A German plasma chamber, a solar house, a flight simulator, and a $326 000 cellphone
You certainly don’t want to be inside the plasma chamber of the Max Planck Institute’s ASDEX Upgrade Fusion research device when it’s fired up and producing plasmas at temperatures exceeding
100 million °C. But you can take a virtual tour of the hottest spot in Germany by checking out a series of 360-degree panoramas of the chamber, its control room, and associated technical facilities at http://www.ipp.mpg.de/panorama.
Photo: Volker Steger/IPP
This house, offering 70 square meters of living space, draws all the power needed to heat, cool, and light the building—and to charge an electric vehicle—from the sun. The structure, built in just 11 days by a team of university students from Rhône-Alpes, France, beat out houses built by 17 other student teams from around the world to win the Solar Decathlon Europe 2012 competition, held in Madrid in September. Each of the houses was judged in 10 categories focusing on the buildings’ architecture, energy efficiency, and comfort.
Photo: Solar Decathlon Europe
Owners of vineyards, looking to scale back the human element in wine production, are turning the harvest over to automatons such as the Wall-Ye V.I.N. robot. The US $32 000 machine, which doesn’t ask for higher wages, benefits, or days off, can prune up to 600 vines a day.
Photo: Philippe Desmazes/AFP/Getty Images
For the discriminating cellphone user, the latest iPhone may not make a bold enough statement about his or her disposable income. Enter the LeDix Origine mechanical mobile phone from French start-up Celsius X VI II. The machine’s Swiss-made tourbillon clock is wound every time the US $326 000 titanium-and-sapphire clamshell phone is opened. Functions such as the 3.2-megapixel camera with zoom and built-in flash are powered by a lithium-ion battery.
Photo: The Image Gate/Getty Images
Social media sites and video chat services such as Skype have allowed us to keep in touch across vast distances. But sometimes there’s nothing that can stand in for a hug. With that in mind, researchers at the MIT Media Lab have developed the Like-A-Hug social media vest for Facebook users. It inflates, giving the wearer the sensation of being hugged, when his or her online friends “like” a photo, video, or status update.
Photo: Rex Features/AP Photo
Digital technology is making inroads everywhere. But at the cemetery? Rather than paying for a skilled artisan to chisel the deceased’s name and other information on a tombstone, Austrian funeral-services company Aspetosis offers mourning families the option of having a stonemason sandblast a quick response (QR) code on the gravestone using a computer-generated template. A visitor to the grave site can scan the code with a smartphone to read about the person’s life.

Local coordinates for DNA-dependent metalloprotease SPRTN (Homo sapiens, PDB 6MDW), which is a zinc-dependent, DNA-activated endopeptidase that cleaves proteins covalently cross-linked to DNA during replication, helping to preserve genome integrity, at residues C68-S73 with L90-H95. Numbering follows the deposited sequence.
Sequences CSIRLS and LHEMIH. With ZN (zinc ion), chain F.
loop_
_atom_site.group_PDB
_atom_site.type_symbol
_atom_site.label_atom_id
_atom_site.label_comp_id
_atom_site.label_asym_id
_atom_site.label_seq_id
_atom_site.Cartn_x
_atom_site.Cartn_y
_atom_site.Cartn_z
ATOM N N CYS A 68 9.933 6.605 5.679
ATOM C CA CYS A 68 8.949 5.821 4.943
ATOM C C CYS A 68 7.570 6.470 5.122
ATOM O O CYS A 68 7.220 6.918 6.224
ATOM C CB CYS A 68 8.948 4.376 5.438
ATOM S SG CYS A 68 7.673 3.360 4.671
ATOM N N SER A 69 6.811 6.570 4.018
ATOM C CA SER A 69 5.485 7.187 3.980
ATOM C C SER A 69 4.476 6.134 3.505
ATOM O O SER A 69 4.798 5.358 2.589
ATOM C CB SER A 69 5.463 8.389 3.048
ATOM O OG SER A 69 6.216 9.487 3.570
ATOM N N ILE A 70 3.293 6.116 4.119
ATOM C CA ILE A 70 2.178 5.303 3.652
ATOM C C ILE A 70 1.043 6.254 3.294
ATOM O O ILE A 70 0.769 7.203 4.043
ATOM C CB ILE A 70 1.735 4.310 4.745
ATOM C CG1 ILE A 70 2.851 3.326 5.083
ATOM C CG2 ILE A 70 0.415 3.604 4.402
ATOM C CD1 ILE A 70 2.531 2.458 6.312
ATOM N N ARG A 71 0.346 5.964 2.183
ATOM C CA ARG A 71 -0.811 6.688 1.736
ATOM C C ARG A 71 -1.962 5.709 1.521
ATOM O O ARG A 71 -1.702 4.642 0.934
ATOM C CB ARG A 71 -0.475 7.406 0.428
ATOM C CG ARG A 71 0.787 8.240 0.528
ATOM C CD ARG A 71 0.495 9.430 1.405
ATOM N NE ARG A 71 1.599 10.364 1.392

Photo: Leonhard Foeger/Reuters
CDs and DVDs get scratched or broken. External hard drives get corrupted or fried. So how do you store important data for the long haul? Hitachi thinks it has hit upon the answer. It recently unveiled a method for storing data as tiny dots inside a thin, rugged quartz glass plate. The bits, which are encoded in a binary format, can be retrieved using a standard optical microscope connected to a computer.
Photo: Yoshikazu Tsuno/AFP/Getty Images
This piece of equipment, which at first glance looks like a turntable designed for a 10-meter-tall DJ, is actually part of what the Deggendorf University of Applied Sciences in Teisnach, Germany, is calling the largest optical machine in the world. The finished product will make the large specialized mirrors needed for the European Southern Observatory (ESO) in northern Chile. The main mirror for ESO’s E-ELT telescope will have a diameter of 39.3 meters.
Photo: Armin Weigel/EPA/Landov
Joe Devito, a pilot with JetBlue Airways, is shown having his skills tested by a flight simulator based on the NextGen air traffic control technology, which relies on GPS instead of radar to keep track of planes’ positions. NextGen is expected to reduce flight delays, because air traffic controllers will be able to safely allow more planes to be in the air at the same time.
Photo: John Raoux/AP Photo
Governments concerned about the prospect of a terrorist sneaking a bomb onto a plane have sacrificed fast, efficient airport check-ins on the altar of security. But Hitachi has revealed a prototype boarding gate that it says can detect the tiniest residue of explosive chemicals left on the hands of someone who’s been handling potentially deadly materials. The system, which completes its analysis within 2 seconds, can process up to 1200 people per hour.
Photo: Yoshikazu Tsuno/AFP/Getty Images
Cuban pig farmer Daniel Garcia is shown here in his second but related role as an energy producer. Garcia uses this biodigester to turn his pigs’ manure into a methane and carbon dioxide biogas, which he and his neighbors use for cooking. The project is the result of a Cuban government initiative promoting the use of renewable energy.